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Sunday, 30 January, 2000, 11:24 GMT
Dyke pledges BBC shake-up

Greg Dyke: Pledge to cut layers of management


New BBC director-general Greg Dyke has pledged to cut out layers of bureaucracy from the corporation and spend the maximum on making high-quality programmes.

Critics attacked his predecessor Sir John Birt for spending millions on external consultants, and accused him of strangling the creative process with a top-heavy management style.



I think you can save quite a lot of money here by reducing the need for consultants
Greg Dyke
But Mr Dyke - who took over from Sir John on January 28 - told BBC One's Breakfast with Frost programme his priority was to "spend the maximum amount on making programmes" rather than on "running the BBC".

He said he had "never been a fan" of management consultants.

He said: "It always struck me that the job of the consultant was one, to get into the organisation, and two, to try to stay there for as long as you can and get paid as much as you can.

"I think you can save quite a lot of money here by reducing the need for consultants."

Swathes of unnecessary management would also be cut from the corporation, he said.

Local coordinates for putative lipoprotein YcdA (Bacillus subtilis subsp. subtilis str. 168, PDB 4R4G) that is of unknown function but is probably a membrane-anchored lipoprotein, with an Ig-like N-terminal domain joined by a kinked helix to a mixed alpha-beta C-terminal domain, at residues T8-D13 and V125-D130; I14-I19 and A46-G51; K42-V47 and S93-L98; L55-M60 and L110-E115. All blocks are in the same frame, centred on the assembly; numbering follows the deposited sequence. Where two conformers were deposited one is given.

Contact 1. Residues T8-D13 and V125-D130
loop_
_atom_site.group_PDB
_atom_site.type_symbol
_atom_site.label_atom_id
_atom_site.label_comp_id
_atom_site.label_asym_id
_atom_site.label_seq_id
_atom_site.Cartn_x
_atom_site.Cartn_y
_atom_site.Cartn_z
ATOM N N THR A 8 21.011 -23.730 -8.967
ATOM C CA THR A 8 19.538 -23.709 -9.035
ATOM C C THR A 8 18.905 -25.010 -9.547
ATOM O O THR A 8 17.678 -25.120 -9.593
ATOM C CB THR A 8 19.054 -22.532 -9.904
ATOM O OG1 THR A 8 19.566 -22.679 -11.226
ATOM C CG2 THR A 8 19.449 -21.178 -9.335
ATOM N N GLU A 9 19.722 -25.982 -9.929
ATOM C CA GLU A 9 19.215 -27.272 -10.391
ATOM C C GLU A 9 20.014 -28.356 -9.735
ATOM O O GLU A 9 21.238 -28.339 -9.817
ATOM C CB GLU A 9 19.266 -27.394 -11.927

He said he personally was probably too far removed "from the action."

"I think you probably don't need as many layers as are here and therefore we will reduce that," he said.

Digital revolution

But Mr Dyke paid tribute to Sir John's vision, saying the former director-general had put the BBC at the "forefront of the digital revolution".

"He has seen the future of the digital revolution and he has positioned the BBC brilliantly for the future, and that, I think is his legacy," he said.

The director-general singled out BBC Online for special mention, recounting a visit to Harvard Business School.

He said the contacts he had made there stressed "the importance of BBC Online and how much they used it".

Shares mistake

Mr Dyke also denied he faced a conflict of interest over his business links, saying that even though he owns a restaurant, a golf club and a property company, they would not interfere with his job.

But he acknowledged his failure to sell his 6m Granada shares earlier could be considered a mistake.

He echoed the views of his predecessor when asked about his commitment to winning back sporting contracts for the BBC.

Sport was important to the corporation, he said, but not at any cost.

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See also:
28 Jan 00 |  UK
Dyke's daunting challenge
29 Jan 00 |  UK
No conflict of interest: BBC boss
30 Jan 00 |  UK
Has Birt saved or savaged the BBC ?
28 Jan 00 |  News
Greg Dyke: an ordinary bloke
16 Jan 00 |  Business
BBC 'knew of Dyke's shares'
20 Jan 00 |  UK
Dyke sells Granada shares

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